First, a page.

Legal Question in Real Estate Law in Georgia

I have two houses and was wondering would bit be better to short sale or put it up for rent the I owe thirty thousand more then appraisal value of the home. The mortgage alone is 1000 a month. The house is worth 120000 and we owe 150000

Asked on 10/01/13, 4:11 pm

1 Answer from Attorneys

Its not a question of which option is better. There are pros and cons to each. One may be better for you in your circumstances.

Is there only one mortgage on the property? If not, then you would have to negotiate a short sale with all lenders. Even if approval is given to short sale the property, the lender(s) may still want you to pay the difference between what you owe and what you sell it for. Do you have the cash to do that? If not, I had clients who did a short sale. The bank made a deal with the clients to pay the difference and then reported the deficiency as a charge-off amount, thereby hurting the client's credit. Are you prepared to have this happen to you if your lender takes a similar approach? The nice thing if this works though is that once the property is sold, you are free of the home. At that point, any deficiency becomes like any other unsecured debt in that it can be negotiated down. While you may not have $30,000 lump sum, the bank may end up settling for 25% (around $7500) which is much more doable if you can take the temporary hit on the credit.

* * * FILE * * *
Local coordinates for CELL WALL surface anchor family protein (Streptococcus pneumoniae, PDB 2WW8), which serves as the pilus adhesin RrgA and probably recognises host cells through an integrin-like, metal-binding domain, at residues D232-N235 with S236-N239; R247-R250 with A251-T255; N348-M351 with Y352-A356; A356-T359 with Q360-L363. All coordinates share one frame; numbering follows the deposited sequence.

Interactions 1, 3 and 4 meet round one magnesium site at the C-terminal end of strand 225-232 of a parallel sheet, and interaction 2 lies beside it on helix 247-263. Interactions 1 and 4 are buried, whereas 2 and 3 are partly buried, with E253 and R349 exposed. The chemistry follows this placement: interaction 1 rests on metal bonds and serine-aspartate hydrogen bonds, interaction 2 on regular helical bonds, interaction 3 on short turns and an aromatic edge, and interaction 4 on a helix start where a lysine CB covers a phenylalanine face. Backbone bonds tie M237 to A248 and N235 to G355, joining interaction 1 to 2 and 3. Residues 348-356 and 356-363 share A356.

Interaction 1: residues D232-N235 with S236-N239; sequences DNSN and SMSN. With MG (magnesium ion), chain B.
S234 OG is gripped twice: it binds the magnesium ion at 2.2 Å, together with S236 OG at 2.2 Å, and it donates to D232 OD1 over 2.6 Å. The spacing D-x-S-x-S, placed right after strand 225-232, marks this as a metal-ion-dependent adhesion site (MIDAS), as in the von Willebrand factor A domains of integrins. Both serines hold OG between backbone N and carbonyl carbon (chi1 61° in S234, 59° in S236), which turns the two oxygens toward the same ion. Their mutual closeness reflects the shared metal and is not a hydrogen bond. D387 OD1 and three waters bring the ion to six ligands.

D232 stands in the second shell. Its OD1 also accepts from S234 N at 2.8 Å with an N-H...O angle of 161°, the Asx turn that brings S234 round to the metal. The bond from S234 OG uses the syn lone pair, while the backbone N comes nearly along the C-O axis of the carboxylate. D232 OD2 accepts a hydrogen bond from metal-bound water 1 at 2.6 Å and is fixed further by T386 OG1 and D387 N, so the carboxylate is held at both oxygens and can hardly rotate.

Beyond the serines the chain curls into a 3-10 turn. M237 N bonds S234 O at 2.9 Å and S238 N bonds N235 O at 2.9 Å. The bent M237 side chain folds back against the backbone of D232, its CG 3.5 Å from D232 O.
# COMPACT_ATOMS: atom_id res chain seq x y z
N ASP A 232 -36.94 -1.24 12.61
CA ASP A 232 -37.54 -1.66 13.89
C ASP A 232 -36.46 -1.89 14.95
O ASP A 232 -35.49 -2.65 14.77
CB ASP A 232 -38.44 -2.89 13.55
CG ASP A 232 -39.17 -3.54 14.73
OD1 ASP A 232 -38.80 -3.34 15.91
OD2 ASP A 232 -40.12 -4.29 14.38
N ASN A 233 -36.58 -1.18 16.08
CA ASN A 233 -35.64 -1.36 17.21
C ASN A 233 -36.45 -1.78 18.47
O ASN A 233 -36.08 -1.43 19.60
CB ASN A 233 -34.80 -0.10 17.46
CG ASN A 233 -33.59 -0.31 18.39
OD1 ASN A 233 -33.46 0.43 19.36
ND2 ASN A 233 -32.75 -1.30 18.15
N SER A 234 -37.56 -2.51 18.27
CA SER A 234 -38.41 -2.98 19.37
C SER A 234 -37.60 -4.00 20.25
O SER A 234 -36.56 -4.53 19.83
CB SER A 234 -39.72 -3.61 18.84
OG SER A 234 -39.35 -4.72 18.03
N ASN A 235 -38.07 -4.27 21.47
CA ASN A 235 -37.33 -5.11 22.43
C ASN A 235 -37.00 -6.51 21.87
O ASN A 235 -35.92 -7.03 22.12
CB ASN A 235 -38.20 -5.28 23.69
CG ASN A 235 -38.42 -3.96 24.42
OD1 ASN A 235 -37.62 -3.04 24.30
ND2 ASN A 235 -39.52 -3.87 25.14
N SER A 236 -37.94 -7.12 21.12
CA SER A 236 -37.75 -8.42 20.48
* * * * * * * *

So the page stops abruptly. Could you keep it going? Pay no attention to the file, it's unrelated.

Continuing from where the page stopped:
If the short sale does not appeal to you, you might consider renting until you are at least at the break-even point of being able to sell the home for what it is worth. This could be a few years or less depending on if the property values come back or not. That may also depend on where your home is located (city or rural? close to jobs that any tenants might have?) The downside to this is that if you rent it out, are you going to hire a property manager or be your own landlord? If you are your own landlord it means that you have to be careful at screening your tenants. And even if you are careful, what if your tenant loses his/her job and cannot pay rent? Then you will have to evict the tenant and re-rent, a process which could take several months. Are you prepared to have a small cushion to see you threw any lean times like this? You mention you have another home - is that in a different state or area? If in another state, it will mean that it will be more difficult to be your own landlord. Its not impossible, but it does make it hard when the landlord is out of state. You will have to make sure that you comply with the landlord-tenant law in the state where the property is located which you would be renting out.

Anyway, these are just a few things to consider.

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Answered on 10/01/13, 10:54 pm

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